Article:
Chaldean Patriarch of Baghdad Dies

Raphael I Bidawid Was Most Representative Catholic Leader in Iraq

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ROME, JULY 8, 2003 ( The most representative Catholic and Christian leader in Iraq, His Beatitude Raphael I Bidawid, patriarch of Babylon of the Chaldeans, died in Beirut on Monday. He was 81.

Sources of the Baghdad patriarchate said he had been in a Lebanese hospital for months due to an illness.

Upon learning the news, John Paul II sent a telegram to the patriarchate to express his sympathy and to manifest his closeness to all the superiors and faithful of the Chaldean rite.

Born in Mosul, in northern Iraq, in 1922, the future patriarch entered the minor seminary of Mosul at age 11. Later, he was sent to study philosophy and theology in Rome, where he was ordained a priest.

He returned to Mosul in 1947 to carry out his ministry with Chaldean Catholics, the community to which his family belonged. In particular, he was appointed rector of the seminary where he was professor of French and moral theology.

He was appointed patriarchal vicar for the Diocese of Kirkuk in 1956, and the next year was elected bishop of Amadya, becoming at 35 the youngest bishop in the world at that time.

He was transferred to the Beirut Diocese in 1966. On May 5, 1989, the Chaldean bishops elected him patriarch of Babylon of the Chaldeans, to succeed the late Mar Pulus II Chekho. More than 10,000 faithful attended the enthronement ceremony on May 29, 1989, in Baghdad. He received the pallium from John Paul II the following Nov. 9.

There are about 1 million faithful of the Chaldean Church in the world, including 500,000 in Iraq. The Chaldean rite is one of the five principal rites of Eastern Christianity, together with the Alexandrian rite (Coptic and Ethiopian), Antiochian (Syrian and Maronite), Armenian, and Constantinopolitan, or Byzantine.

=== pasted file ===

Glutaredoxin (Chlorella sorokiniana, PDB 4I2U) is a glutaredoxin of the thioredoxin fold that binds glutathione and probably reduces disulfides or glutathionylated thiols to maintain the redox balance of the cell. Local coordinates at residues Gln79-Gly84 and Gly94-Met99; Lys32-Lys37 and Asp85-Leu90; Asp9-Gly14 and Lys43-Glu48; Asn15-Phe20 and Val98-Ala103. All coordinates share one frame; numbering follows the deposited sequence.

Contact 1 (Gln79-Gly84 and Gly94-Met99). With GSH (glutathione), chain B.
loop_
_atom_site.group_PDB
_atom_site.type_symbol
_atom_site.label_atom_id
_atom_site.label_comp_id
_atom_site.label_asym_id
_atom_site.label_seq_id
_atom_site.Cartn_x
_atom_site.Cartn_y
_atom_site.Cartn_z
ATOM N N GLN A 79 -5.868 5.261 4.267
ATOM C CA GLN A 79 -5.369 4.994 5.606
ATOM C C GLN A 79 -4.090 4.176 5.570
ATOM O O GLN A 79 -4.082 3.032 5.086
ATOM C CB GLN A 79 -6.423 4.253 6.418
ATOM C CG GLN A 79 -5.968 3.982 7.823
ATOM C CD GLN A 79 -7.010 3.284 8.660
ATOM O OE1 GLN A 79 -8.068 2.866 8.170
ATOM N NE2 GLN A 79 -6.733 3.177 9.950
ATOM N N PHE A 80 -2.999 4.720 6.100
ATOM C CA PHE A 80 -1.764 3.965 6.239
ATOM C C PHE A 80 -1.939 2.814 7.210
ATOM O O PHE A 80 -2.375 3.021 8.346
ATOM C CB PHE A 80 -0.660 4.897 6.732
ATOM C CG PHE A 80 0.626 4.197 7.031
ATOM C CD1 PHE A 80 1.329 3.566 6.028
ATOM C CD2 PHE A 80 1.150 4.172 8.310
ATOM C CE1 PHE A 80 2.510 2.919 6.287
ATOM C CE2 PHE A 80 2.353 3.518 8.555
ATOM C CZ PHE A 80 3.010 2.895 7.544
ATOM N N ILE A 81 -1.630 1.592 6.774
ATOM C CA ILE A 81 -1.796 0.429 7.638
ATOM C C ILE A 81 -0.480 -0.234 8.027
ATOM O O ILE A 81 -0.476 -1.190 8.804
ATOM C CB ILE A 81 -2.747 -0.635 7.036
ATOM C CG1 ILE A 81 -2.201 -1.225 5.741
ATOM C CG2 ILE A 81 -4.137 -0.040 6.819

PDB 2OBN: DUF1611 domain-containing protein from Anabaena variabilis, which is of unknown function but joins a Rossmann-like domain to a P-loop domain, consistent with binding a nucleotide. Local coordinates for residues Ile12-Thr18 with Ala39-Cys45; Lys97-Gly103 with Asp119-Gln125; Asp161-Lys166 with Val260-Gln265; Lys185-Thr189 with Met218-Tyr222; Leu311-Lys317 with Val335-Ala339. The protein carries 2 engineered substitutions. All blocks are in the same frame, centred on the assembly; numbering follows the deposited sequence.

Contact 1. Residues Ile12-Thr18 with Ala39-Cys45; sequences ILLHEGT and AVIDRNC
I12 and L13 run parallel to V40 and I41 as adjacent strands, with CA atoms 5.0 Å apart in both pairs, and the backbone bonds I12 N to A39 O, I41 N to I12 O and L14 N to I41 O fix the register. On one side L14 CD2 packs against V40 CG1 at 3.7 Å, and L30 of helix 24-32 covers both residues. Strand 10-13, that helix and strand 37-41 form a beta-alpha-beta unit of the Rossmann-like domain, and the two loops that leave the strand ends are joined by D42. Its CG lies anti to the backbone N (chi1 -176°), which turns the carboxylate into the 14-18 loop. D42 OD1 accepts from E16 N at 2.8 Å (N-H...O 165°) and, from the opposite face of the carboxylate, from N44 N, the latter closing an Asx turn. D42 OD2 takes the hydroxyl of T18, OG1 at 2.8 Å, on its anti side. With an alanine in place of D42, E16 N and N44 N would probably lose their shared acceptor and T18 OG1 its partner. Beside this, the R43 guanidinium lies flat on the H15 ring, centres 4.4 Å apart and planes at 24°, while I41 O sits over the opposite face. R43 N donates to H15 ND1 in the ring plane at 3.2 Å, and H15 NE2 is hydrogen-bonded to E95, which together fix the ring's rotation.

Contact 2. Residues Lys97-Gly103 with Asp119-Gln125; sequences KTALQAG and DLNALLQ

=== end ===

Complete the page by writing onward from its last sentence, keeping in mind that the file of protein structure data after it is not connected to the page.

The Chaldean Church, which dates back to the preaching of St. Thomas the Apostle, has 170,000 faithful in the United States (with sees in Detroit and California), 20,000 in Canada, 15,000 in Australia and New Zealand, 60,000 in Europe, 4,000 in Georgia, and several other thousand in the Russian Federation and the former Soviet republics.

Before the second Gulf war, Auxiliary Bishop Shelmon Warduni of the Patriarchate of Babylon of the Chaldeans had already noted that the first Gulf conflict and postwar period were triggering an exodus of Chaldean Catholics from their country.

Marie Angel Siebrecht of Aid to the Church in Need told ZENIT recently that the country’s Christians «in a certain sense are being forced to emigrate. They feel they have no role to play in the new Iraq.» In the south especially, they are threatened by Muslim fundamentalists.

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